Thursday, August 5, 2010
Exhibit Hall A, David L Lawrence Convention Center
Exotic invasive mollusks often cause severe environmental damage. South American apple snails Pomacea canaliculata and insularum invaded and have caused widespread environmental damage throughout Southeastern Asia. Recently, these invaders established populations in North America. Despite the necessity of monitoring their spread, manual egg counting represents the only current method to quantify apple snail reproduction, which proves both time-consuming and difficult. Quantifying reproduction for these invaders is especially important because they produce hundreds of eggs at one time in large, dense, ellipsoidal clutches and reproduction varies between climates and exotic environments. Consequently, we investigated the use of mathematical models to accurately and rapidly predict the number of eggs per clutch (EPC) of both apple snail species. To test the models, we collected, measured and manually counted P. canaliculata clutches from native populations in Uruguay (N=153) and P. insularum clutches from an exotic population in Texas (N=72). Estimating parameters from the collected data, we then constructed four generalized linear models for each species estimating EPC based on individual clutch dimension (length, width, depth) or volume calculated as an ellipsoid. AIC values compared each model’s goodness of fit to actual counts.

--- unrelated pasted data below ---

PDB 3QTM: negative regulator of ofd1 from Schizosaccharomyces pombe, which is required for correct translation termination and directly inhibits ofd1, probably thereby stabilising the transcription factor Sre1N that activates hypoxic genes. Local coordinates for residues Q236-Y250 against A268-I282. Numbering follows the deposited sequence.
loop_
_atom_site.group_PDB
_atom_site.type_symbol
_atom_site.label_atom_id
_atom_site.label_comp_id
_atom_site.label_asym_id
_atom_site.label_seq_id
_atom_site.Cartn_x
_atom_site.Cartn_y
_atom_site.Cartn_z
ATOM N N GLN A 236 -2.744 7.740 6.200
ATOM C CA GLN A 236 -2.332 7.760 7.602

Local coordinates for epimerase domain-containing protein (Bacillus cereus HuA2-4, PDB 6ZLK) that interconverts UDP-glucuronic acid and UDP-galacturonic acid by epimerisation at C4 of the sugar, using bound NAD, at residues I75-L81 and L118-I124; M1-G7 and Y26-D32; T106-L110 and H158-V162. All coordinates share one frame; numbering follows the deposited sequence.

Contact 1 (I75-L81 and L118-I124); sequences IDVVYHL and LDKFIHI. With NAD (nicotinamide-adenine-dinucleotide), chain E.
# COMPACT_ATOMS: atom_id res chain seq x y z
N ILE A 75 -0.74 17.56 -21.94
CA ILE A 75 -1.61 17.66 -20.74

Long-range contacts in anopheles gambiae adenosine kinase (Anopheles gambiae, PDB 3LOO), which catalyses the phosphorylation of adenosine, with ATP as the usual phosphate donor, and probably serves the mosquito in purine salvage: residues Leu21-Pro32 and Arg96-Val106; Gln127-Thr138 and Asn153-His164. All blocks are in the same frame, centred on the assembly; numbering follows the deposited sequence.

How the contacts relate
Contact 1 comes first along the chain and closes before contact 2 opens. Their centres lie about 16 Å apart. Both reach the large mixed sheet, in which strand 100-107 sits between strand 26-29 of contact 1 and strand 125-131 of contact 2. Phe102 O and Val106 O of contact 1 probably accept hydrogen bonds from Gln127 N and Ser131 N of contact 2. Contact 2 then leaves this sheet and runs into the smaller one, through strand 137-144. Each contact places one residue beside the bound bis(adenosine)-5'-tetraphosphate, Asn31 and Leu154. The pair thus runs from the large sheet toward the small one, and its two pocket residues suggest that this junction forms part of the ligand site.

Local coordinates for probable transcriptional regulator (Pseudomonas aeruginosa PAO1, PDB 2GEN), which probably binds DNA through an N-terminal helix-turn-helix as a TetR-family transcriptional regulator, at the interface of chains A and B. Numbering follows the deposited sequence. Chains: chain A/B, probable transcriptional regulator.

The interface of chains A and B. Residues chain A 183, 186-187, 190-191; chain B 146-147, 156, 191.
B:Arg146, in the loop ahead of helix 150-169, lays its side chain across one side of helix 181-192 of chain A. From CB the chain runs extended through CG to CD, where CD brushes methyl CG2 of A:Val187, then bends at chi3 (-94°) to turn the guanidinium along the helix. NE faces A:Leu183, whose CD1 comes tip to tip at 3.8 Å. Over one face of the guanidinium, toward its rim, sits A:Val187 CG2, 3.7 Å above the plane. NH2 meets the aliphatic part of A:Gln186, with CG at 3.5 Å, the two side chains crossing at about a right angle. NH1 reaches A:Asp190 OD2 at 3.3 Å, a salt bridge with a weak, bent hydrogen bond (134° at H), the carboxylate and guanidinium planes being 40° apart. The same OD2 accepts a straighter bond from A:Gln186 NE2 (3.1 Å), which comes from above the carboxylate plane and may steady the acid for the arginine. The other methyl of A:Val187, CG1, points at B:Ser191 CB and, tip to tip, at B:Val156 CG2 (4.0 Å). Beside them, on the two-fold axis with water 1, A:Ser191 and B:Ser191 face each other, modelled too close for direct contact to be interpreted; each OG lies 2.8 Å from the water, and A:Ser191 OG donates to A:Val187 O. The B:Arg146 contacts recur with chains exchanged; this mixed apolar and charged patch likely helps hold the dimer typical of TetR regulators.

For both species, we found that the model using ellipsoidal volume best estimates EPC and the model using length provides the second best approximation (P. canaliculata: ΔAIC=30; P. insularum: ΔAIC=11). Although volume accounted for most of the variance in the data (P. canaliculata: R2= 0.5868; P. insularum: R2=0.5818), using length still provided reasonable estimates (P. canaliculata: R2= 0.4965; P. insularum: R2= 0.5131) and may inform researchers willing to sacrifice some precision for speed. While previously limited by having to hand count eggs, researchers can now more easily and efficiently estimate reproductive rates of newly established snail populations and conduct quantitative experiments on reproductive rates and hatching efficiency. In the battle to limit damage by destructive invaders, understanding reproductive rates of new populations represents a critical step in effectively predicting and controlling apple snail spread. Furthermore, the observed effectiveness of using a basic geometric shape to model this biological phenomenon suggests that researchers could use similar models in other systems. Biologists studying other organisms with dense, consistently shaped egg clusters, or, theoretically, any similar structure, could use our methods to develop their own simple but accurate models.